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dc.contributor.authorSenarath, Shanuka
dc.contributor.authorCopp, Richard
dc.contributor.authorBandaralage, Jayatilleke
dc.date.accessioned2017-08-03T02:30:24Z
dc.date.available2017-08-03T02:30:24Z
dc.date.issued2015
dc.identifier.issn1551-4498
dc.identifier.urihttp://hdl.handle.net/10072/339565
dc.description.abstractPurpose - Exclusive eco-political institutions are rife in many developing countries, where rent-seeking activities are often politically and institutionally entrenched. Based on recent politico-economic literature, we suggest that, for countries which as a value judgment prefer democracy, inclusive institutions are a precondition for sustainable economic growth, essential to achieving Millennium Development Goals (MDGs); and highlight constitutional reform as a means of achieving prosperity through inclusive politico-economic institutions. At the very least, prior resolution of collective action problems is required. Approach and Findings - Using Sri Lanka as a case study, we demonstrate how constitutional reforms have rendered Sri Lanka – hitherto a well-established democracy – less democratic, and how they have helped to create non-inclusive institutions. Implications - Assuming Sri Lanka seeks to remain more democratic than dictatorial, we highlight the need for reversing constitutional reforms in recent decades to facilitate economic development through more inclusive institutions in Sri Lanka, to better seek to achieve its MDGs. Originality/value - Acemoglu and Robinson (2012) have argued that ‘inclusive institutions’ make some parts of the world richer and are the ‘secret’ to sustainable economic growth and prosperity, while ‘extractive institutions’ make other parts of the world poorer. We disagree, largely because of the evidence on the Chinese experience, and suggest modifying the Acemoglu and Robinson thesis to the conditional form: if, as a value judgement, a society prefers a genuine social democracy, then more inclusive eco-political institutions are a precondition to sustainable economic development and growth. We extend the logic of the argument by pointing out how constitutional provisions affect the inclusiveness of institutions and their governance, which in turn affect economic growth, income distribution, and the achievement of MDGs.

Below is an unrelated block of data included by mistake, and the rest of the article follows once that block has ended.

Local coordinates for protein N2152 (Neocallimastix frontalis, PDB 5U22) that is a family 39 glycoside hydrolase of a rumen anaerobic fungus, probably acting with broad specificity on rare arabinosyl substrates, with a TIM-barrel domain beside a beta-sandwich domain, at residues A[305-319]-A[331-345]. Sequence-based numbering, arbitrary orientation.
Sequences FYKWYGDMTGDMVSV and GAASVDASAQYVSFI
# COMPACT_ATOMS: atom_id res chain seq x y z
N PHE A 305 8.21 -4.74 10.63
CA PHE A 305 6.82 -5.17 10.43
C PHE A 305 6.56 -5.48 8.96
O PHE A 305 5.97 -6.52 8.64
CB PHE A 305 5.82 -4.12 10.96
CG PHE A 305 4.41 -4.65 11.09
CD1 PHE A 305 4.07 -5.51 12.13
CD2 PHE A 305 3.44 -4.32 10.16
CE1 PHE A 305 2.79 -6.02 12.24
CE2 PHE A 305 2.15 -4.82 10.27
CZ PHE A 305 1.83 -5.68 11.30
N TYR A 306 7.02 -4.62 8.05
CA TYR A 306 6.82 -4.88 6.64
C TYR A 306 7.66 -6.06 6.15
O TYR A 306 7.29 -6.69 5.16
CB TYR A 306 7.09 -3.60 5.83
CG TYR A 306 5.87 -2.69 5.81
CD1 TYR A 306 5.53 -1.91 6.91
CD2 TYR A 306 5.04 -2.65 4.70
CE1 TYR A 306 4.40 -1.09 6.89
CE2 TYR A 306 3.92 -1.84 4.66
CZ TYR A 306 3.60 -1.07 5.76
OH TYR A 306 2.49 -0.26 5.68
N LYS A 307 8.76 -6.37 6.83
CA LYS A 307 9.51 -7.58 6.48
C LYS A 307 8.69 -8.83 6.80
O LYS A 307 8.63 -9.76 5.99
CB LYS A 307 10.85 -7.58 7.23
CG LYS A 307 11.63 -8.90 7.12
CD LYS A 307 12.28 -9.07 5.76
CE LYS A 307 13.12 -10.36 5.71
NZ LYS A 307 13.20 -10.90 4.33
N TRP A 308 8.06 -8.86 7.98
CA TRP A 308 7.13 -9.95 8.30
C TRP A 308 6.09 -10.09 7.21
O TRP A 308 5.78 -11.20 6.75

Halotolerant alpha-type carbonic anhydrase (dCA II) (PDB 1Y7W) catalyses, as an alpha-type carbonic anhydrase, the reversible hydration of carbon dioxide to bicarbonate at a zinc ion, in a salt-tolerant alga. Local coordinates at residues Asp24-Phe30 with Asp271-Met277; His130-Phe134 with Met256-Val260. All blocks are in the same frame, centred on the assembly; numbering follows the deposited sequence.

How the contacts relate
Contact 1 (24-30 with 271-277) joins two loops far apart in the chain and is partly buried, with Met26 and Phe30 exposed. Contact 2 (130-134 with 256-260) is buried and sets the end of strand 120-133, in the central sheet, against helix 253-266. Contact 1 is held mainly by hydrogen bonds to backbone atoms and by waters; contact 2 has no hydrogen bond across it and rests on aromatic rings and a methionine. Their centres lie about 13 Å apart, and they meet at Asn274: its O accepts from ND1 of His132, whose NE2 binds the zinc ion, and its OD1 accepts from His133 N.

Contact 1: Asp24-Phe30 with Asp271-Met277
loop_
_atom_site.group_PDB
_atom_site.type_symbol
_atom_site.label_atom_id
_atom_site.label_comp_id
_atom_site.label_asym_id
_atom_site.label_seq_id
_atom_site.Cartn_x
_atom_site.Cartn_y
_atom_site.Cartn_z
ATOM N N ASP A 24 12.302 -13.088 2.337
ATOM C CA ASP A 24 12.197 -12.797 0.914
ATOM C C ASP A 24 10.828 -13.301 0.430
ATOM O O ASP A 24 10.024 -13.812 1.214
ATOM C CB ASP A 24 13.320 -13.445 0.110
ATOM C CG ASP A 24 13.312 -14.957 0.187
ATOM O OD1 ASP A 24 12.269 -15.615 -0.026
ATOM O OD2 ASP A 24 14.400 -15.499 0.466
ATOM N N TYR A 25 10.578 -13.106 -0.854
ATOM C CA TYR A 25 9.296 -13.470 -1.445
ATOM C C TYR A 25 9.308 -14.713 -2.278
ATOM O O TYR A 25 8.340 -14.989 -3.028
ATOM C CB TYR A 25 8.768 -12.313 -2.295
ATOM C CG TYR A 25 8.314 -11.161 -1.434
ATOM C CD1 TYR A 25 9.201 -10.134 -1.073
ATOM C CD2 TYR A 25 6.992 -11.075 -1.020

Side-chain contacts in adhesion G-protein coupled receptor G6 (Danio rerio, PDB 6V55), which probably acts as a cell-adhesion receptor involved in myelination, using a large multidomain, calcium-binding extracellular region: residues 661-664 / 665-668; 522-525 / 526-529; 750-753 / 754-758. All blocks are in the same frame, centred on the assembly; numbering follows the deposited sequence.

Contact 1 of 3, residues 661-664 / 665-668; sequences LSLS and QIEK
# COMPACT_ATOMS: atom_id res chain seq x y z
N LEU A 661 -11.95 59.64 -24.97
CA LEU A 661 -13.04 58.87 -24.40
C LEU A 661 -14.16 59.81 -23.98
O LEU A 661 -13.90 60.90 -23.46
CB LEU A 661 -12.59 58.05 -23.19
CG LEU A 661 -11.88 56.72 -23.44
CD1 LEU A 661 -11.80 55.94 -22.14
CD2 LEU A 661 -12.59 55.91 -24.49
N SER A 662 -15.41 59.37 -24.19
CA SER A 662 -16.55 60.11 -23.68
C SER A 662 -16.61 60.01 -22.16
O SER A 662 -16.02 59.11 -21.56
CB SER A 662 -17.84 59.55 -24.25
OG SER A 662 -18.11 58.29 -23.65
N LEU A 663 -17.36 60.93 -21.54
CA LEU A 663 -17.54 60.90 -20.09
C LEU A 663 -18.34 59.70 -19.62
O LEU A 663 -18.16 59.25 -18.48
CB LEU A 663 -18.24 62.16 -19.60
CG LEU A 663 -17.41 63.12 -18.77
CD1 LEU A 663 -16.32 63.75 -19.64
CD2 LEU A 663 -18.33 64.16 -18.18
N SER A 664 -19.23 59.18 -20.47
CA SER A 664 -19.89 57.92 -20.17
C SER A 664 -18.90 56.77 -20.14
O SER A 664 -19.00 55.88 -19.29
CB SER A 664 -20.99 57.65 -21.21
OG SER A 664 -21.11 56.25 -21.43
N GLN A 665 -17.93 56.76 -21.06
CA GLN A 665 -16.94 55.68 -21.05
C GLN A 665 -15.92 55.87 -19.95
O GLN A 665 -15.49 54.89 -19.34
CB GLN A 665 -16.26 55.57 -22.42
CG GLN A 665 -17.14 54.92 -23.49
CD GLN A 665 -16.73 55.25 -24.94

dc.description.peerreviewedYes
dc.languageEnglish
dc.language.isoeng
dc.publisherOxford Journal of Business & Economics
dc.publisher.urihttp://www.ojbe.org/
dc.relation.ispartofpagefrom1
dc.relation.ispartofpageto21
dc.relation.ispartofissue1
dc.relation.ispartofjournalOxford Journal: An International Journal of Business & Economics
dc.relation.ispartofvolume10
dc.subject.fieldofresearchEconomics not elsewhere classified
dc.subject.fieldofresearchBusiness and Management
dc.subject.fieldofresearchcode149999
dc.subject.fieldofresearchcode1503
dc.titleDeveloping More Inclusive Eco-Political Institutions Through Constitutional Reform: The Case of Sri Lanka
dc.typeJournal article
dc.type.descriptionC1 - Articles
dc.type.codeC - Journal Articles
gro.facultyGriffith Business School, Department of International Business and Asian Studies
gro.hasfulltextNo Full Text
gro.griffith.authorCopp, Richard I.
gro.griffith.authorBandaralage, Jayatilleke
gro.griffith.authorSenarath, Shanuka L.


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